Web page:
Senior Member
Posts: 108
Joined: Wed Jul 31, 2013 6:00 pm
Location: West Virginia (Zone 6)

Ideas for 2015 garden. Thinking already. And more!

Although I like to think that I have learned a lot from reading and educating myself on gardening...the biggest learning tool is experience. This is only my 2nd year as a serious gardener. Some successes and some failures. My goal? Successfully garden 3 seasons with some crops in the ground in early winter if possible in my zone 6 growing area. (which btw I thought I was zone 5 and everything I have checked this season says I am in 6. Either I was wrong or it changed sometime in the past. )

So I harvested my last of the Tenderette green beans about 2 weeks ago. Turned up the ground and planted carrots last week of July. Hoping my Danvers will be a fall crop success. I planted more tenderettes where I harvested my candy onions and I have baby green beans already. Left my best Tenderette plant in the ground and letting the pods mature. Saved about 100 seeds from my 1st and largest Moon and Stars melon (18.5 lbs). My sugar pumpkin was a fail. Got 1 pumpkin and it is still on the vine. Hoping it will turn orange. Powdery Mildew has virtually killed the vines. I had 11 volunteer tomatoes from last year that I am getting nice tomatoes from and these plants seem to resist disease better. Corn was a win/lose. So I will save my space for other crops and buy that local since we have some decent corn around here.

That is enough rambling. Now onto 2015. And here is my plan. I have 2 garden beds. (10x15) This bed gets full through last week of May as my neighbors west facing tree canopy shades this in the summer and early fall. Fortunately, I get morning and early afternoon sun in the summer. I used this spot this season for lettuce, cabbage, spinach, carrots, and peas. I would love to try and plant some shade tolerant greens here in open spaces for late summer planting. I did plant some more romaine there and I will see how that goes. I am thinking next year, plant the same things but more carrots since we use those a lot. They should get a good head start before the shade kicks in and I will move any tomato volunteers that pop up to keep only low level plants for optimal sun. I also want to grow arugula and radicchio next year which I think can be both a spring and fall crop.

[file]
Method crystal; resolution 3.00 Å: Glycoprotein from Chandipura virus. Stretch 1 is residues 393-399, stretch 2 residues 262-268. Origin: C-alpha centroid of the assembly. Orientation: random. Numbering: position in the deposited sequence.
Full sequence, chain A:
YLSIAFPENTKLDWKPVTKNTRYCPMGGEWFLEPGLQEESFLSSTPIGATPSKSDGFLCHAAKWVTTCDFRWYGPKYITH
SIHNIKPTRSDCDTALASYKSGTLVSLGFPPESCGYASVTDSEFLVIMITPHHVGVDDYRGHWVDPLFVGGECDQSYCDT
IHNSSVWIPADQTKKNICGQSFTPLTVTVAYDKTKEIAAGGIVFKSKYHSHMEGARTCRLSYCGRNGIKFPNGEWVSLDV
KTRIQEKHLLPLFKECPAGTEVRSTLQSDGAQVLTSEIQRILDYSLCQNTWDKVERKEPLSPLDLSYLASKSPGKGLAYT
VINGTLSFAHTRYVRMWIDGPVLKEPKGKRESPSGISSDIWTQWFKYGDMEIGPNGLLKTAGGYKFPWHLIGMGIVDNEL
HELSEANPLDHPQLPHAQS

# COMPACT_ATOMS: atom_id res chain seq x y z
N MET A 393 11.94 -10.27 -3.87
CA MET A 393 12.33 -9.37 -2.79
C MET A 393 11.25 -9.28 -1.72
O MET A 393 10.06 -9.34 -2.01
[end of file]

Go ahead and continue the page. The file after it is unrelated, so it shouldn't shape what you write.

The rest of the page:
Other bed is full sun. (10x22) This year I have green beans, tomatoes, radishes, corn, watermelon, peppers and cucumbers. What I would like to do if possible is use this bed for an early season quick growing nitrogen fixing crop that I could harvest prior to planting tomatoes, peppers, cukes, and melons and green beans again. I want to do broccoli next year as well. Hopefully both summer and fall harvest. I will pass on the cabbage this time. I do have a 3 foot high garden fence. Perhaps plant peas around the perimeter and place additional stakes with twine every 4 feet or so. I would like to use my tomato stakes for this application if I can harvest peas and use them for tomatoes as well in time.